By Pauline Rose, director of the Education for All Global Monitoring Report
Young children who are marginalized by poverty or other factors stand to benefit most from early childhood care and education – but across the world, they are the ones who have least access to it. Offering disadvantaged children better health care, nutrition and pre-schooling is one of the most urgent priorities on the Education for All agenda – and the focus of this year’s Education for All Global Action Week, from April 22 to April 28.
In time for Global Action Week, the EFA Global Monitoring Report team has released a new policy paper that focuses on ways of making sure that all children get a chance to attend pre-school. The majority of the world’s young children are excluded from pre-school – and those who do attend are disproportionately from wealthy, urban families.
In 2009, the latest year for which figures are available, 157 million children were enrolled in pre-primary education programmes. This is an increase of 40% since 1999 – but the gross enrolment ratio is still only 46%. In other words, more than half of the world’s children don’t get a chance to improve the linguistic, cognitive and social skills that are the foundations for lifelong learning. (In a second blog post for Global Action Week, we’ll look at some striking evidence that equitable access to high quality pre-schooling markedly improves young children’s readiness to succeed in primary school.)
A large proportion of children excluded from pre-school are from poor and/or rural families. A look at pre-school enrolment in three countries – illustrated by new data analysis by the GMR team for the 2012 Report presented in the tree diagrams here – shows how much those patterns of disadvantage can vary.
Pre-school participation varies significantly within countries
Percentage of children aged 36 to 59 months who are attending pre-primary education, by characteristic
In Nigeria, such disparities are particularly wide. Girls and boys from rich households, whether living in urban or rural areas of Nigeria, have a similar chance of going to school as a child in Thailand. By contrast, girls and boys from poor Nigerian households are on a par with children in Bangladesh.
One reason children from urban areas and wealthier households are more likely to participate in pre-primary education is that they have greater access to private pre-schools that charge fees – and in many countries and regions, a large proportion of pre-schools are private. Globally, 31% of enrolment is in private pre-schools. In the Arab States, 79% of enrolment is in private pre-schools.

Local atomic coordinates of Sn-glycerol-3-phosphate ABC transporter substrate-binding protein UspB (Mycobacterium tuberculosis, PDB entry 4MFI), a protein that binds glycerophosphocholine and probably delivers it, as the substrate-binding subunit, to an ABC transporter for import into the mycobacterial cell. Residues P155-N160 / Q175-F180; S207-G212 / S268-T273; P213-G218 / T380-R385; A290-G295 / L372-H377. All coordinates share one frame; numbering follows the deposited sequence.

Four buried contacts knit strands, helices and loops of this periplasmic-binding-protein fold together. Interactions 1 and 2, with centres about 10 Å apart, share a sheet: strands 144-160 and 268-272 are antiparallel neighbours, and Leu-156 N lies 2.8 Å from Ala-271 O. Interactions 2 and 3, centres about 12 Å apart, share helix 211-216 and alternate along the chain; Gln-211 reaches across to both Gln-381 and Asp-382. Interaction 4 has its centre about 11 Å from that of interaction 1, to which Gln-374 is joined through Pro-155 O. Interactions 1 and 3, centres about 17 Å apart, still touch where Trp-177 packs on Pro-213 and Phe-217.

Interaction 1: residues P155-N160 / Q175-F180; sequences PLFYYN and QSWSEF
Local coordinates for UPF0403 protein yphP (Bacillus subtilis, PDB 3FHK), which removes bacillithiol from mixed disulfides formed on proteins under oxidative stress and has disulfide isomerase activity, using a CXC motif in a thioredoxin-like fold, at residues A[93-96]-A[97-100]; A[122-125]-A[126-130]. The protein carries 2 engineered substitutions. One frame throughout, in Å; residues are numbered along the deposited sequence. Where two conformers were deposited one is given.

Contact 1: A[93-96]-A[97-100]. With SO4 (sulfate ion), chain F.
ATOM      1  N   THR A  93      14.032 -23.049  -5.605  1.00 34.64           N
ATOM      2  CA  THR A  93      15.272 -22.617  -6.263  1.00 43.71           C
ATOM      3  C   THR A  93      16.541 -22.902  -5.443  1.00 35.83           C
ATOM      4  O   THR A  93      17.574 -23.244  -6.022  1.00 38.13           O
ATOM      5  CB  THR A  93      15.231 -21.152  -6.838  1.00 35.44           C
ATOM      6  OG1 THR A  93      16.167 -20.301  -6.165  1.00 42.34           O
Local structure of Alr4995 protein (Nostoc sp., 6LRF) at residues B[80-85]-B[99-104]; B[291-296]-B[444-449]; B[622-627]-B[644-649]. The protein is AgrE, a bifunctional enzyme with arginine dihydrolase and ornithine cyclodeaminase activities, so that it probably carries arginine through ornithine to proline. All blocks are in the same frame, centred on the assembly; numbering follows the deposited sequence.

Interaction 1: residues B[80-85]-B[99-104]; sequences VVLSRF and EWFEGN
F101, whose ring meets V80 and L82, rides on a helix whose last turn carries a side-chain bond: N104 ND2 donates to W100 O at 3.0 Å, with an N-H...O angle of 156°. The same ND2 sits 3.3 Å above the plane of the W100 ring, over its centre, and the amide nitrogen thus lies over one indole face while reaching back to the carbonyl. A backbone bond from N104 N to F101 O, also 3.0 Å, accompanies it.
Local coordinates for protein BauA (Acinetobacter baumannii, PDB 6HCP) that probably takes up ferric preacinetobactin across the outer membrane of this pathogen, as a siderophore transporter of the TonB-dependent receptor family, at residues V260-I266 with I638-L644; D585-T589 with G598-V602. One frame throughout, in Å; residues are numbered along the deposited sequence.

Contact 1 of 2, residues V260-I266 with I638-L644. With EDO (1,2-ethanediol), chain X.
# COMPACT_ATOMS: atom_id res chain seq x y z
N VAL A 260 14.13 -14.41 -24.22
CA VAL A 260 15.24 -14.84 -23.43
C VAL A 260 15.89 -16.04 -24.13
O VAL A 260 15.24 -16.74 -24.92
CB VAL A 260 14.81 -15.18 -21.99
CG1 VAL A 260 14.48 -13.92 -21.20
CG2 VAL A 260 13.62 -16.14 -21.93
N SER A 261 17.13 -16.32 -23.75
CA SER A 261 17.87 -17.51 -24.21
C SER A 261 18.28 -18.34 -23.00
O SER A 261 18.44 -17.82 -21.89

Given that overall enrolment remains low, could expansion occur through the private sector? It seems unlikely. Private pre-schools are often priced out of reach of the poorest households, whose children are those least likely to be enrolled. In urban areas of India’s Andhra Pradesh state, for example, almost all children from rich households attend private pre-schools, compared with around one-third among the poorest households.
In our policy paper we describe the action needed in six core areas, including expanding pre-school facilities and making sure they are affordable, coordinating pre-school activities with wider early childhood interventions, and identifying appropriate ways to link pre-schools with primary schools. Legislation that makes pre-school compulsory can increase enrolment if it is complemented with measures that expand supply.
High quality early childhood education targeted at children from poor households can go a long way to reducing inequality. But if access is expanded without addressing the barriers that poor parents face – especially the cost of enrolment and attendance and the limited availability of early childhood facilities near home – then the deep inequalities that already exist will only be perpetuated.
Follow Pauline Rose on Twitter: @Pauline_RoseGMR